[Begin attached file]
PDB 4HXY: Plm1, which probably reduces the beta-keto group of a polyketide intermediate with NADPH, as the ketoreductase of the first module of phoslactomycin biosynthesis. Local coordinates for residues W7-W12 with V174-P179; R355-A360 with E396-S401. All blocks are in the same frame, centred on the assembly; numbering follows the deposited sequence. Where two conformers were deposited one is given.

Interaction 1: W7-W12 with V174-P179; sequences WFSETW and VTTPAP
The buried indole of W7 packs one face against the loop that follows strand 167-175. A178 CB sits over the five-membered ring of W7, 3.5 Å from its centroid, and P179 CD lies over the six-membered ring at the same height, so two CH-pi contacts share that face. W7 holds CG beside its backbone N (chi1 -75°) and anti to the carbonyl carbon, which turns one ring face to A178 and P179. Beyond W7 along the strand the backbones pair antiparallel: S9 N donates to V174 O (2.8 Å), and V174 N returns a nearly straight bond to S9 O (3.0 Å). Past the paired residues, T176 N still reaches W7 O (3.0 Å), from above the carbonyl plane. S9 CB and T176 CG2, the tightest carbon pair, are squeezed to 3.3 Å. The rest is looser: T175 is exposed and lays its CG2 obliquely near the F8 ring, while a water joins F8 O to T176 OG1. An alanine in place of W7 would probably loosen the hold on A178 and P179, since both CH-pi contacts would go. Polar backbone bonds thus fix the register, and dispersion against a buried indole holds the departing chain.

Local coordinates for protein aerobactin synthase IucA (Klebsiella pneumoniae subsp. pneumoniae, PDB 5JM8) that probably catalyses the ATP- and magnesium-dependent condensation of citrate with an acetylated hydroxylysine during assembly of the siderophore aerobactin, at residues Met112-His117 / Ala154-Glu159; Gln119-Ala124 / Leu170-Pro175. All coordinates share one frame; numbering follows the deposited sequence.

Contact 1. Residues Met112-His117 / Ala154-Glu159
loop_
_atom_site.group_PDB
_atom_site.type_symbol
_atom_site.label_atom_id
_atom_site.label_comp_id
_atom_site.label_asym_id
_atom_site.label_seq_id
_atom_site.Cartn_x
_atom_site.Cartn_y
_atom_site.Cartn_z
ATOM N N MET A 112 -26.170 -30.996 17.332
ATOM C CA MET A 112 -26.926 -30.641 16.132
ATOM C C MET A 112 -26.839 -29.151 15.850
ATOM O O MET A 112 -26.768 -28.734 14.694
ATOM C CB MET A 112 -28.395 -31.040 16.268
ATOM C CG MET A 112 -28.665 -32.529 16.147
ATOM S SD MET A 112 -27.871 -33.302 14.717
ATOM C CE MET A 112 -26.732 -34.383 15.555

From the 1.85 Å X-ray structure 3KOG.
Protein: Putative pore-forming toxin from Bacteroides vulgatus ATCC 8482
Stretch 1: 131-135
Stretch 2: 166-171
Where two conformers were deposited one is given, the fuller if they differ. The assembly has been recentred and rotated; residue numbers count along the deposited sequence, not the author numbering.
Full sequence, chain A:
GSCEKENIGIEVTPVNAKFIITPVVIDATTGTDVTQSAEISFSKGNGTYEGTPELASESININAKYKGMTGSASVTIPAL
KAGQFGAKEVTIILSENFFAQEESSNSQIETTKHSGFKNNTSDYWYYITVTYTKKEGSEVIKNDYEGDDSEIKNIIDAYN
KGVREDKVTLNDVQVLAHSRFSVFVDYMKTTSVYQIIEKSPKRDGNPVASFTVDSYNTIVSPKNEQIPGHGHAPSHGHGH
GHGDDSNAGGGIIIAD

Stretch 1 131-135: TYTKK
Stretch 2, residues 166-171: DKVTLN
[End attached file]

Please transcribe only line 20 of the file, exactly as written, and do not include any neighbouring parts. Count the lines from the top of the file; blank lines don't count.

ATOM C CB MET A 112 -28.395 -31.040 16.268